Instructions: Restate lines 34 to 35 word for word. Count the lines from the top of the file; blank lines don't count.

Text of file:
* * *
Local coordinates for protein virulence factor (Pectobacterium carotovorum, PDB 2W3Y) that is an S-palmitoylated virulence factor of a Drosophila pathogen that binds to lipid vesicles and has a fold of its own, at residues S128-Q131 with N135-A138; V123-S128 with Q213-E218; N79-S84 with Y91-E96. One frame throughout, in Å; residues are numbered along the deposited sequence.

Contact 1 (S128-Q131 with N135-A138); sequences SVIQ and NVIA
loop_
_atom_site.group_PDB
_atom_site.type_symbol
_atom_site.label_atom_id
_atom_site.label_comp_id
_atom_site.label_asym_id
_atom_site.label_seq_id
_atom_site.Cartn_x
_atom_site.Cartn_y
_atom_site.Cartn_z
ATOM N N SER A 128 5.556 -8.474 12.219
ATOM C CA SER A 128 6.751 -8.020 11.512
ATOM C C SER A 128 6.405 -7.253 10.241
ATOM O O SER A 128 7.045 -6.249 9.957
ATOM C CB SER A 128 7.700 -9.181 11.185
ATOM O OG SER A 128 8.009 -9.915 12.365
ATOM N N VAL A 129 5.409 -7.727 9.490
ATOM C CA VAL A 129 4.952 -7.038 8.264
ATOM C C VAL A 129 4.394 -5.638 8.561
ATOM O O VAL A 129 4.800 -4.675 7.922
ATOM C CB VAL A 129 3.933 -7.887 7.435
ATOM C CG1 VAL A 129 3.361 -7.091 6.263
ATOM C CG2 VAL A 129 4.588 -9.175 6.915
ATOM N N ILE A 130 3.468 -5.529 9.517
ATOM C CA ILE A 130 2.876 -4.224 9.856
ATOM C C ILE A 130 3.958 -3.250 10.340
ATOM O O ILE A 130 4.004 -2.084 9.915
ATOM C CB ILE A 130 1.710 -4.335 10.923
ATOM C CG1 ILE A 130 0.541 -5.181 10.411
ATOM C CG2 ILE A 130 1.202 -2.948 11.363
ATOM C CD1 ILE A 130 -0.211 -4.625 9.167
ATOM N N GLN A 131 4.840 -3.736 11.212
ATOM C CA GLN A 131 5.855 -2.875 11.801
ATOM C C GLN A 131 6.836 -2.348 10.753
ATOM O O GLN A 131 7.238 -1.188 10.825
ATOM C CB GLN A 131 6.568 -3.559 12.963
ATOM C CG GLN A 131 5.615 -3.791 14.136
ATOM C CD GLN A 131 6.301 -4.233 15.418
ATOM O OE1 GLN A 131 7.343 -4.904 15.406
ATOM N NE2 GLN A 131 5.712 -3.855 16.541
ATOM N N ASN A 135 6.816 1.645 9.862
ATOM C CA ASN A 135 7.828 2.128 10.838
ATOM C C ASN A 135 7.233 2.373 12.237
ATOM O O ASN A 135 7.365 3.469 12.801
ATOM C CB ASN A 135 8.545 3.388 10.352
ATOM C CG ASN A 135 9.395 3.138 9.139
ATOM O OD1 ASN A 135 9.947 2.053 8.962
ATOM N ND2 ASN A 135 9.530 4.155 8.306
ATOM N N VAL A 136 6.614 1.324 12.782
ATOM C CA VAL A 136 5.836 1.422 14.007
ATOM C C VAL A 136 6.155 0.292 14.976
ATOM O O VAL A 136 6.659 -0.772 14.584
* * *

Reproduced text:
ATOM N N GLN A 131 4.840 -3.736 11.212
ATOM C CA GLN A 131 5.855 -2.875 11.801